Globalization has become a controversial topic in recent times and people often disagree on whether we are experiencing too much or too little of it. Paradoxically, globalization both increases and decreases diversity. This raises important new challenges for marketers.
Many believe that globalization threatens their way of life or that it creates a world with few winners and many losers, and therefore countries should oppose it. Others argue instead that countries should find ways to accelerate their links to global trading networks as new markets offer great opportunities, and because trade barriers hurt producers in poor countries.
First, globalization leads to an increase in diversity within countries. Contemporary societies are vastly more diverse than they used to be. Second, globalization also leads to a decrease in diversity between countries. Whereas a few decades ago, people in different countries lived very different lives, we can now observe a remarkable cultural convergence. For example, teenagers today listen to the same music, dress in the same way, and play the same games regardless of whether they live in London, New York, or Beijing.
The days of ‘one-size-fits-all’ marketing are over. Companies must use multicultural marketing approaches and target ethnic segments based on their own cultural framework. However, when marketers create ethnic targeting strategies for each cultural group, they usually profile everyone within that group the same way, and overlook the differences between first- and second-generation minority consumers.
A recent research project we conducted reveals that the cultural baggage of the second generation is more complex, being influenced both by the cultural heritage of their parents’ country, and the mainstream culture of the “host” country in which they have been raised. By contrast, first generation ethnic minorities retain a stronger bond with the cultural roots that they established before being re-located.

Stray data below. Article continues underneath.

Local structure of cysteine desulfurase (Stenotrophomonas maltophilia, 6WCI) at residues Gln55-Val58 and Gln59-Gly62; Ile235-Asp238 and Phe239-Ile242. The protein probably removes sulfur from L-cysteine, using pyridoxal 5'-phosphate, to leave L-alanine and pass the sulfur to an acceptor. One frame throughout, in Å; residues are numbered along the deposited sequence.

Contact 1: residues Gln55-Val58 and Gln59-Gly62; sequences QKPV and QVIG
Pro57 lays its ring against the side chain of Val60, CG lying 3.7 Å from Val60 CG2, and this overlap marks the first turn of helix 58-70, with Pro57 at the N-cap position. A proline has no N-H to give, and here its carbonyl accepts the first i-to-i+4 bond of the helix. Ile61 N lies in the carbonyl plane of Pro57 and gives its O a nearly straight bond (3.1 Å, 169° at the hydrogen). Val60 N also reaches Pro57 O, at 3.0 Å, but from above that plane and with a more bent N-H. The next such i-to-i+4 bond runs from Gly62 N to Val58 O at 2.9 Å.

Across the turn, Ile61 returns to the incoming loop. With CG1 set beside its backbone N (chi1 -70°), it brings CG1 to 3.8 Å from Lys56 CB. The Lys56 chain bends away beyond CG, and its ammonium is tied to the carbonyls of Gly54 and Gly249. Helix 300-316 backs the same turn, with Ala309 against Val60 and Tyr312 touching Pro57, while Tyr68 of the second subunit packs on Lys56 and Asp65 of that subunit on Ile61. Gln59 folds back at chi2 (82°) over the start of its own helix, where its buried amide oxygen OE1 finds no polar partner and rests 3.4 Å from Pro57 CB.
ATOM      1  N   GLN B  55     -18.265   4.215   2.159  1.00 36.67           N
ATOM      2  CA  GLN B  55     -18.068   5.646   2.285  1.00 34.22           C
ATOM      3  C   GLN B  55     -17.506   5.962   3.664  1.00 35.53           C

We found that the first generation groups reacted more positively to advertisement featuring a same-heritage spokesperson and, as a result, developed more positive attitudes towards the institution or company responsible for the advertisement. Second generation groups reacts in a similar manner to adverts featuring same-heritage and majority spokespersons.
When it comes to media planning, companies often attempt to target minority consumers using media and contexts which reach consumers when their ethnic identity is especially salient; for example advertising on a website focused on the minority. And when it comes to advertising copywriting, companies often target ethnic minorities by using minority models or spokespersons
The main strategies used to target ethnic minorities are not equally effective among all minority consumers. The media planning strategy seems to work better for second- than for first-generation consumers. Conversely, the copywriting strategy seems to work better for first- than for second-generation consumers. These effects can be explained by differences in the acculturation processes of minority consumers.
We strongly recommend that marketers consider the approach and content of their campaigns, depending upon the generational status of their target audience. From a copywriting perspective, they should consider very carefully what they have to say and who will deliver the message. From a media planning perspective, they should give considerable thought to the timing of their campaign and the linguistic and cultural context in which they wish to set it.
Above all, marketers should resist the temptation to view ethnic minorities as a homogenous group from which they will elicit the same reaction, regardless of their cultural identity. Comprehension of and adaptation to the generational status of ethnic minority consumers and the strength and complexity of their cultural heritage are crucial to the process of successful marketing.